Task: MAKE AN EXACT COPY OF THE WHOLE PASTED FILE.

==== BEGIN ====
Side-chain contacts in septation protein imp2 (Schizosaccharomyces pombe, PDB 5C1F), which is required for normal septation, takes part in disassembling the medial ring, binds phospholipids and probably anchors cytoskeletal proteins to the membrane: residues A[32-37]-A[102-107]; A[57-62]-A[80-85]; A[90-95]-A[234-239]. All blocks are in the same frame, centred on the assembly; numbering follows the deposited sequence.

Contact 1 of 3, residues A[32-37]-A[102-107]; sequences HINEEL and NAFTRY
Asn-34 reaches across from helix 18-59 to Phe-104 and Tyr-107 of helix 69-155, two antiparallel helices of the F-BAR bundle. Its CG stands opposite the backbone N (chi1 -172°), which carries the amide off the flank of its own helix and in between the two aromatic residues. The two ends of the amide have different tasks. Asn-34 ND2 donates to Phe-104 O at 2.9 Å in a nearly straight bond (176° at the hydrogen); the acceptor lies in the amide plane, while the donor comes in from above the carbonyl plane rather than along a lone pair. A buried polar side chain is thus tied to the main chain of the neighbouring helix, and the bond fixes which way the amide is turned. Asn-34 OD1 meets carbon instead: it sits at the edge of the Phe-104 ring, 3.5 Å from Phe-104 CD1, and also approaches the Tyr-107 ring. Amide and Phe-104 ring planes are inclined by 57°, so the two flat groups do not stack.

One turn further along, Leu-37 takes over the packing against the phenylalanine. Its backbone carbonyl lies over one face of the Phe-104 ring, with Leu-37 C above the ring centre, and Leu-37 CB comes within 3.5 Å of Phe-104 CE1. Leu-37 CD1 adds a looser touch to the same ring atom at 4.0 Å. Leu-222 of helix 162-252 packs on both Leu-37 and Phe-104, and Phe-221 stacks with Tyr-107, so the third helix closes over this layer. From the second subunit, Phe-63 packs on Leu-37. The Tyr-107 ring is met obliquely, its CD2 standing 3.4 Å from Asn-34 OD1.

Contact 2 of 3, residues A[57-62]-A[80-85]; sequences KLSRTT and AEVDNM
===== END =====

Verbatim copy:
Side-chain contacts in septation protein imp2 (Schizosaccharomyces pombe, PDB 5C1F), which is required for normal septation, takes part in disassembling the medial ring, binds phospholipids and probably anchors cytoskeletal proteins to the membrane: residues A[32-37]-A[102-107]; A[57-62]-A[80-85]; A[90-95]-A[234-239]. All blocks are in the same frame, centred on the assembly; numbering follows the deposited sequence.

Contact 1 of 3, residues A[32-37]-A[102-107]; sequences HINEEL and NAFTRY
Asn-34 reaches across from helix 18-59 to Phe-104 and Tyr-107 of helix 69-155, two antiparallel helices of the F-BAR bundle. Its CG stands opposite the backbone N (chi1 -172°), which carries the amide off the flank of its own helix and in between the two aromatic residues. The two ends of the amide have different tasks. Asn-34 ND2 donates to Phe-104 O at 2.9 Å in a nearly straight bond (176° at the hydrogen); the acceptor lies in the amide plane, while the donor comes in from above the carbonyl plane rather than along a lone pair. A buried polar side chain is thus tied to the main chain of the neighbouring helix, and the bond fixes which way the amide is turned. Asn-34 OD1 meets carbon instead: it sits at the edge of the Phe-104 ring, 3.5 Å from Phe-104 CD1, and also approaches the Tyr-107 ring. Amide and Phe-104 ring planes are inclined by 57°, so the two flat groups do not stack.

One turn further along, Leu-37 takes over the packing against the phenylalanine. Its backbone carbonyl lies over one face of the Phe-104 ring, with Leu-37 C above the ring centre, and Leu-37 CB comes within 3.5 Å of Phe-104 CE1. Leu-37 CD1 adds a looser touch to the same ring atom at 4.0 Å. Leu-222 of helix 162-252 packs on both Leu-37 and Phe-104, and Phe-221 stacks with Tyr-107, so the third helix closes over this layer. From the second subunit, Phe-63 packs on Leu-37. The Tyr-107 ring is met obliquely, its CD2 standing 3.4 Å from Asn-34 OD1.

Contact 2 of 3, residues A[57-62]-A[80-85]; sequences KLSRTT and AEVDNM